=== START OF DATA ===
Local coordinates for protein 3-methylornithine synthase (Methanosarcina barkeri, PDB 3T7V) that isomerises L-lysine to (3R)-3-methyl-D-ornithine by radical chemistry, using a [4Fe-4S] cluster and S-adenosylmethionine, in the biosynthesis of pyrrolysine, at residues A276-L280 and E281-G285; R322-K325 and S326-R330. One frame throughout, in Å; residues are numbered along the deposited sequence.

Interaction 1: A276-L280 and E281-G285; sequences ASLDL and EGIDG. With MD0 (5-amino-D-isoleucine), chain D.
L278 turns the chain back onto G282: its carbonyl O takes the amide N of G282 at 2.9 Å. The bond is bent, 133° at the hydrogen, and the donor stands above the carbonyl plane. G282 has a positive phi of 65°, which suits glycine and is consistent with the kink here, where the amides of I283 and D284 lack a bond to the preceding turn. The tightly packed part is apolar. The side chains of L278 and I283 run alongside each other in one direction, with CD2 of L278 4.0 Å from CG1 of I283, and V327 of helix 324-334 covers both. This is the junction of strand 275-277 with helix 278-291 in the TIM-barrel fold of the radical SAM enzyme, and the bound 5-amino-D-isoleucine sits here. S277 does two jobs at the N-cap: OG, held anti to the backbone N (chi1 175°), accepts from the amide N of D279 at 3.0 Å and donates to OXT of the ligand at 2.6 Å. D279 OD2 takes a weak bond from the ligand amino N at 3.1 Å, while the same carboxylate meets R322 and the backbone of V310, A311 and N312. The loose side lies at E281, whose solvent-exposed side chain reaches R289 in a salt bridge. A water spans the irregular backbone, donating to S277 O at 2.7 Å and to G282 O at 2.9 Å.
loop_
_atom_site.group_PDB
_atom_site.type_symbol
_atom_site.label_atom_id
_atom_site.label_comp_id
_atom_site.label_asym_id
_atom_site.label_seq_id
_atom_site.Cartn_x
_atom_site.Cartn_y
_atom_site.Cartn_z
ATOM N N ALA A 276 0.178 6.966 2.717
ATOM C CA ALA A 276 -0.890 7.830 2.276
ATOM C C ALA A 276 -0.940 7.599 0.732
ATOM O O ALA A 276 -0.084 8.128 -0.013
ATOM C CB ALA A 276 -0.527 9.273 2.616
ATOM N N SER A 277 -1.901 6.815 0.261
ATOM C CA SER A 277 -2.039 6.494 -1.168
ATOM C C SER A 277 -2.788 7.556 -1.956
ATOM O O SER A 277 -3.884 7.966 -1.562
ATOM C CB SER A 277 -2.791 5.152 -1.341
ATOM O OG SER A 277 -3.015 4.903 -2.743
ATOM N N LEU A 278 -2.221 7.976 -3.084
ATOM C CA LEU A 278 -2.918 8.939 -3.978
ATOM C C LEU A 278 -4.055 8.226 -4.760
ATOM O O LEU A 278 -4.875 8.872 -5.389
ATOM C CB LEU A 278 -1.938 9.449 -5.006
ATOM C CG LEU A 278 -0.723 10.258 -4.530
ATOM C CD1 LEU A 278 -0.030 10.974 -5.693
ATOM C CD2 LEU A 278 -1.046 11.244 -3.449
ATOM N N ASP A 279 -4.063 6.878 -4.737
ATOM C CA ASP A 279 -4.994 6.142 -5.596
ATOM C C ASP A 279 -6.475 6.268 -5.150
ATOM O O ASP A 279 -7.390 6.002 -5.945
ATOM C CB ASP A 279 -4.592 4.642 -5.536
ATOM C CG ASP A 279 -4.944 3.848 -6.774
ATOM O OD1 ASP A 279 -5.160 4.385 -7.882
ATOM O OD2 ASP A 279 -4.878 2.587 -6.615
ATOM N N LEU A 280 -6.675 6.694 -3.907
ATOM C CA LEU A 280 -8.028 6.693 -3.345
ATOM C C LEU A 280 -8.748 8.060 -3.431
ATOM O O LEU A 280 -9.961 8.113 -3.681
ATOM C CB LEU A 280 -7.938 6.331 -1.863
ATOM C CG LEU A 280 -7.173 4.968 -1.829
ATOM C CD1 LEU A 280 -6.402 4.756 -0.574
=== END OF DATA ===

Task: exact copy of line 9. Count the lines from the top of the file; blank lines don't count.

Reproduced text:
_atom_site.label_asym_id